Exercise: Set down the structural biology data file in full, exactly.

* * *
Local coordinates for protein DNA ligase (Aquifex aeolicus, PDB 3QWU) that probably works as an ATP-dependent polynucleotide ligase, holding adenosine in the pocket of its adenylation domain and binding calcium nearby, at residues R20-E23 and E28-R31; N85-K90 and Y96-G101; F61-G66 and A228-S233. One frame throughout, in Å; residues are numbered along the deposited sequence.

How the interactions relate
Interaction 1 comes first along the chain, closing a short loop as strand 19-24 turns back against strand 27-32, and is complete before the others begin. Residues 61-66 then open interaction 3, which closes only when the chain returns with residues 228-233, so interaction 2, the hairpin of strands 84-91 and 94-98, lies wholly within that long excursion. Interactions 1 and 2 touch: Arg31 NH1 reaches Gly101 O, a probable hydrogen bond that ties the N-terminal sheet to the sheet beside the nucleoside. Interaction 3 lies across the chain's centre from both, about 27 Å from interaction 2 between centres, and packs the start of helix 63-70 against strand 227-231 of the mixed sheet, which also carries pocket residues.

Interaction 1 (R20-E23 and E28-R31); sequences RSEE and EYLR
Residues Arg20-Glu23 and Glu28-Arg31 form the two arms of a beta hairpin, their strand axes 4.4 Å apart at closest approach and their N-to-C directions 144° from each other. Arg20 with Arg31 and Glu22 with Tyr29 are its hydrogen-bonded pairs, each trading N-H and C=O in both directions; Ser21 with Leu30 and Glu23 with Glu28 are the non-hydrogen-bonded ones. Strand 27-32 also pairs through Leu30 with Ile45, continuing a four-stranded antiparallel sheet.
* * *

Local coordinates for protein DNA ligase (Aquifex aeolicus, PDB 3QWU) that probably works as an ATP-dependent polynucleotide ligase, holding adenosine in the pocket of its adenylation domain and binding calcium nearby, at residues R20-E23 and E28-R31; N85-K90 and Y96-G101; F61-G66 and A228-S233. One frame throughout, in Å; residues are numbered along the deposited sequence.

How the interactions relate
Interaction 1 comes first along the chain, closing a short loop as strand 19-24 turns back against strand 27-32, and is complete before the others begin. Residues 61-66 then open interaction 3, which closes only when the chain returns with residues 228-233, so interaction 2, the hairpin of strands 84-91 and 94-98, lies wholly within that long excursion. Interactions 1 and 2 touch: Arg31 NH1 reaches Gly101 O, a probable hydrogen bond that ties the N-terminal sheet to the sheet beside the nucleoside. Interaction 3 lies across the chain's centre from both, about 27 Å from interaction 2 between centres, and packs the start of helix 63-70 against strand 227-231 of the mixed sheet, which also carries pocket residues.

Interaction 1 (R20-E23 and E28-R31); sequences RSEE and EYLR
Residues Arg20-Glu23 and Glu28-Arg31 form the two arms of a beta hairpin, their strand axes 4.4 Å apart at closest approach and their N-to-C directions 144° from each other. Arg20 with Arg31 and Glu22 with Tyr29 are its hydrogen-bonded pairs, each trading N-H and C=O in both directions; Ser21 with Leu30 and Glu23 with Glu28 are the non-hydrogen-bonded ones. Strand 27-32 also pairs through Leu30 with Ile45, continuing a four-stranded antiparallel sheet.